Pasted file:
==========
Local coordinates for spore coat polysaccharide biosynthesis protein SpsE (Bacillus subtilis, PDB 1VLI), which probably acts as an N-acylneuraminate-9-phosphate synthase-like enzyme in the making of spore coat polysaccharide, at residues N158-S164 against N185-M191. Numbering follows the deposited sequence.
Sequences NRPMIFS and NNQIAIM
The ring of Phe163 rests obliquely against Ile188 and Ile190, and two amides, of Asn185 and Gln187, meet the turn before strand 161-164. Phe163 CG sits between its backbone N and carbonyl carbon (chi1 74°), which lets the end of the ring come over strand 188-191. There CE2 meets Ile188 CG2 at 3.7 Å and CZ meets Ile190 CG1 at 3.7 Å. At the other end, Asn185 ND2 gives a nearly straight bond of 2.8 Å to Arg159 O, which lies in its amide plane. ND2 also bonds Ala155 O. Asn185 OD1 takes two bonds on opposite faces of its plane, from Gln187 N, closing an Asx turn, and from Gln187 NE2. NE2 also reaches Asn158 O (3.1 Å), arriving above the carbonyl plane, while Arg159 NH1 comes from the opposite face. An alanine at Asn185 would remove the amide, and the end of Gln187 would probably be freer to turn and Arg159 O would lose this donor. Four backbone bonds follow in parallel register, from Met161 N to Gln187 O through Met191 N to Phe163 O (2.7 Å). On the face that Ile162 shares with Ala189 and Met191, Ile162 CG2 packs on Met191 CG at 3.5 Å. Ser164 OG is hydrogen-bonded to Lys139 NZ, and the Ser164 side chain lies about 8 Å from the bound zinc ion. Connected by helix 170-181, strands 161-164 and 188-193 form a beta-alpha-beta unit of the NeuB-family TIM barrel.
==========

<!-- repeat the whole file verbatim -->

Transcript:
Local coordinates for spore coat polysaccharide biosynthesis protein SpsE (Bacillus subtilis, PDB 1VLI), which probably acts as an N-acylneuraminate-9-phosphate synthase-like enzyme in the making of spore coat polysaccharide, at residues N158-S164 against N185-M191. Numbering follows the deposited sequence.
Sequences NRPMIFS and NNQIAIM
The ring of Phe163 rests obliquely against Ile188 and Ile190, and two amides, of Asn185 and Gln187, meet the turn before strand 161-164. Phe163 CG sits between its backbone N and carbonyl carbon (chi1 74°), which lets the end of the ring come over strand 188-191. There CE2 meets Ile188 CG2 at 3.7 Å and CZ meets Ile190 CG1 at 3.7 Å. At the other end, Asn185 ND2 gives a nearly straight bond of 2.8 Å to Arg159 O, which lies in its amide plane. ND2 also bonds Ala155 O. Asn185 OD1 takes two bonds on opposite faces of its plane, from Gln187 N, closing an Asx turn, and from Gln187 NE2. NE2 also reaches Asn158 O (3.1 Å), arriving above the carbonyl plane, while Arg159 NH1 comes from the opposite face. An alanine at Asn185 would remove the amide, and the end of Gln187 would probably be freer to turn and Arg159 O would lose this donor. Four backbone bonds follow in parallel register, from Met161 N to Gln187 O through Met191 N to Phe163 O (2.7 Å). On the face that Ile162 shares with Ala189 and Met191, Ile162 CG2 packs on Met191 CG at 3.5 Å. Ser164 OG is hydrogen-bonded to Lys139 NZ, and the Ser164 side chain lies about 8 Å from the bound zinc ion. Connected by helix 170-181, strands 161-164 and 188-193 form a beta-alpha-beta unit of the NeuB-family TIM barrel.